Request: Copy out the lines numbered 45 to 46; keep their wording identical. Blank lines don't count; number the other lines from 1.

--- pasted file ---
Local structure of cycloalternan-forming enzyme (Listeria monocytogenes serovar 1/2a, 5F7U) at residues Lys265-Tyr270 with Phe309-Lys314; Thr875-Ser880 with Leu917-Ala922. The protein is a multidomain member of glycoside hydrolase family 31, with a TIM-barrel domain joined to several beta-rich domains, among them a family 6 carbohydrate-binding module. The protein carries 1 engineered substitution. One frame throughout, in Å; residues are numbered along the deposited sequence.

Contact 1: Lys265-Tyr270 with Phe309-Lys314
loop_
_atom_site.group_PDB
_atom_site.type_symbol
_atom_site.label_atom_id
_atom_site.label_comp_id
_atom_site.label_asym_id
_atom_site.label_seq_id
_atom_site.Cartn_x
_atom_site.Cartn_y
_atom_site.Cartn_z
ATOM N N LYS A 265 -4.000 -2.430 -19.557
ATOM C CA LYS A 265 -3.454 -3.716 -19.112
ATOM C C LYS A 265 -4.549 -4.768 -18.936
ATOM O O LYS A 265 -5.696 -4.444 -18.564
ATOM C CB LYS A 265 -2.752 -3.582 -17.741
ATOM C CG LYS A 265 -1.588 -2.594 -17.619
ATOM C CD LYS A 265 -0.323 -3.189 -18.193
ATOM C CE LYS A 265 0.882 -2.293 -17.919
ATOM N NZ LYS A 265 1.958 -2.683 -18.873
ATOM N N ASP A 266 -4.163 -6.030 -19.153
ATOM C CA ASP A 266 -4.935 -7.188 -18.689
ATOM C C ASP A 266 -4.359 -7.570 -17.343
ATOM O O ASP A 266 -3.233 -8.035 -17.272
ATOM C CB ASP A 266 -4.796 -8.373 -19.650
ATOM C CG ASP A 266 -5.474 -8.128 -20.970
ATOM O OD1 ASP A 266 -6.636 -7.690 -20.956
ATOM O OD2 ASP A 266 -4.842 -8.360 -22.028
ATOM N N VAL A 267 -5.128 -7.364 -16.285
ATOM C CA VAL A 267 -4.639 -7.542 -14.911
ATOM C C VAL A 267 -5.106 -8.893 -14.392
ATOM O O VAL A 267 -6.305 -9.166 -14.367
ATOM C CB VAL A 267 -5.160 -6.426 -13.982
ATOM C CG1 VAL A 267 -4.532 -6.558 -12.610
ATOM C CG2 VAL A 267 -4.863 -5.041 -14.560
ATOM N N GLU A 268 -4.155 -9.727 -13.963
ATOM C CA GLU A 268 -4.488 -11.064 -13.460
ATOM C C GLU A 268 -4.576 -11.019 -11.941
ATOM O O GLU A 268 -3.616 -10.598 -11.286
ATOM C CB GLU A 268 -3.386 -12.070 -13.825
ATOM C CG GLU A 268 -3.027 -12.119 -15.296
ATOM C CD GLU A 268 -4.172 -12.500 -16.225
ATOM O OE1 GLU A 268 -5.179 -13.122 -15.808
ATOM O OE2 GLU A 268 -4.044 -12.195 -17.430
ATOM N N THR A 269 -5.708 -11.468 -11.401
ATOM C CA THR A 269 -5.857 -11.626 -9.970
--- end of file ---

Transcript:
ATOM O OE2 GLU A 268 -4.044 -12.195 -17.430
ATOM N N THR A 269 -5.708 -11.468 -11.401